Select Committee on Northern Ireland Affairs Appendices to the Minutes of Evidence

Annex 1



  Those who create problems in relation to parades of the Protestant Loyal Orders do so because they claim to be offended; they reject parades in the proximity of "Catholic" areas and they do not wish to be "hemmed in" by those parades. All of these arguments are spurious.

No offence intended

  Orangeism holds, as one of its central principles, the concept of civil and religious liberty for all. It is difficult to comprehend why anyone would object to those who promote this principle. The only conclusion we can come to is that their objections and illegal protests are really directed against Orangeism's other principle, namely the Protestant religion. It is therefore our view that those who protest against Orange parades are motivated by the lowest form of anti-Protestant bigotry and sectarian hatred reminiscent of the atrocities carried out by Roman Catholicism in earlier centuries.

  Orangemen are ordinary people, from all walks of life, bound together by their common beliefs. Theirs is a religious and cultural expression. They have no desire to offend their Roman Catholic fellow countrymen. On the contrary, they are encouraged, by their rituals, to abstain from any activity which would bring offence.

  Moreover, it would seem that the perceived "offence" is a relatively recent phenomenon. It is something which has been deliberately manipulated to forward the political creed of pan nationalism. Previously, Orange parades were enjoyed by entire communities—Roman Catholic and Protestant. Even today we have knowledge of Roman Catholics attending Orange Demonstrations. In the Republic of Ireland such parades proceed unhindered.

The objections

  In objecting to traditional parades, Nationalists often claim that it is because of their going through, or proximity to Nationalist or Catholic areas. In some cases these claims are extended to commercial areas, arterial routes and even totally "neutral" zones such as the walls of Londonderry. Nationalism has been characterised by a desire for territorial expansion. This phenomenon can be witnessed in towns and villages across the Province. Even on the very limited occasions where traditional routes do pass near Nationalist areas, it is for only a very short time and, to quote John Hume, "should offend no-one".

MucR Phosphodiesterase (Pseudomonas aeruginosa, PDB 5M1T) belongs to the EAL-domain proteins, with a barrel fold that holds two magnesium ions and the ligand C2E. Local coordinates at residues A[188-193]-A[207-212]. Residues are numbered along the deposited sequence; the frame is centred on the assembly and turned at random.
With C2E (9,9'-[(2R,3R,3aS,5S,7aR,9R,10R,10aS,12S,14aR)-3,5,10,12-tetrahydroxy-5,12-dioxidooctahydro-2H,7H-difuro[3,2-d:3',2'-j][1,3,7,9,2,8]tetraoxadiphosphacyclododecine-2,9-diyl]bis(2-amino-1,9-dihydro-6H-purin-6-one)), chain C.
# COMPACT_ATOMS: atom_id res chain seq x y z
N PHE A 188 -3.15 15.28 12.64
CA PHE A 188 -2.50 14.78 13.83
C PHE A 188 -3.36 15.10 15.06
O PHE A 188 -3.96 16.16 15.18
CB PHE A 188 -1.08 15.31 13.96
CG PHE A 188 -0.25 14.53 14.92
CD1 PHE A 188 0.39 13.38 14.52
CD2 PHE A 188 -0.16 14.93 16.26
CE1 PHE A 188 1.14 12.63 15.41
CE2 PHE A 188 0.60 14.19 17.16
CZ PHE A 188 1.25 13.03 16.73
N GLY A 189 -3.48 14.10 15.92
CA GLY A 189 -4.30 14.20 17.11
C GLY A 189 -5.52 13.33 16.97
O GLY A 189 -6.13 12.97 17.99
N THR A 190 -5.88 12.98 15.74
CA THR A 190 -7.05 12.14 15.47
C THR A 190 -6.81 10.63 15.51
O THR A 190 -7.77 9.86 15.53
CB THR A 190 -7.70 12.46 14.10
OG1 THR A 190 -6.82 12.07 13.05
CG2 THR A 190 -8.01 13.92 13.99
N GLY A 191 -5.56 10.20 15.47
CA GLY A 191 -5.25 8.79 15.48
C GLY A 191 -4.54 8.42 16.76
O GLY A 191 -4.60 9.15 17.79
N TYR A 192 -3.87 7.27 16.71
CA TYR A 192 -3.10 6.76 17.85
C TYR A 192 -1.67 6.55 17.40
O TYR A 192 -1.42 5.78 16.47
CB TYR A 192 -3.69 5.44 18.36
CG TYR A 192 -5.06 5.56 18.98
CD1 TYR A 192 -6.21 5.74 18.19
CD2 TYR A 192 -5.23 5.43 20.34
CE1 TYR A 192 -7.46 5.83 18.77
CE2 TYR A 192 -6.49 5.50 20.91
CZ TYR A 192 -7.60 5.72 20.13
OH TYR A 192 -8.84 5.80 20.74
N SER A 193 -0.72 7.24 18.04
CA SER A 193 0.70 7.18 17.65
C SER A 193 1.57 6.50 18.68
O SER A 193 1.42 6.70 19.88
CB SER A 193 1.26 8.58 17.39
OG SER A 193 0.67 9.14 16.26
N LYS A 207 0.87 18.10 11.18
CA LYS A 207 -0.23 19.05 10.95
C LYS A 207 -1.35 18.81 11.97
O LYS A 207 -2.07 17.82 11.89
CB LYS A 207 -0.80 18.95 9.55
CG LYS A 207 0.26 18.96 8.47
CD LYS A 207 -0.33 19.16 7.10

If the "proximity" argument were adopted by Protestants then many GAA Clubs, who, after all, were active in support of IRA hunger strikers, would be under threat. But Protestants generally are happy to live in peace with their neighbours and allow them cultural expression.

  Nationalists also complain that parades hem them in to their areas. This is a problem of their own making. Any restrictions on movement are in order to protect the marchers. There is no need for such security, if only the Nationalist community would act responsibly and not seek to disrupt legitimate rights. In many areas parades can be policed with minimum presence.

Rewarding the law breaker

  All too often the disruption to traditional routes has been caused when Nationalist agitators have blocked roads to prevent a march from proceeding. In forcing a rerouting in such circumstances, the Government were sending very dangerous signals to the law breakers. It is not surprising that objections to parades have become more strident.

The right to march

  The Independent Loyal Orange Institution asserts the right to march along traditional routes on the Queen's highway. Very often, such marches are religious in nature and any banning of such is not only a matter of civil rights but also a matter of religious liberty. Pressure on parades is but one part of an overall elimination process. Where Protestants cannot march today they cannot live, or even have access to, tomorrow. In reality, when Nationalists object to a march it is in fact the people associated with that march who are being rejected.


  There is but one solution to this issue. It is that the right to march on traditional routes is recognised and defended.

October 1996

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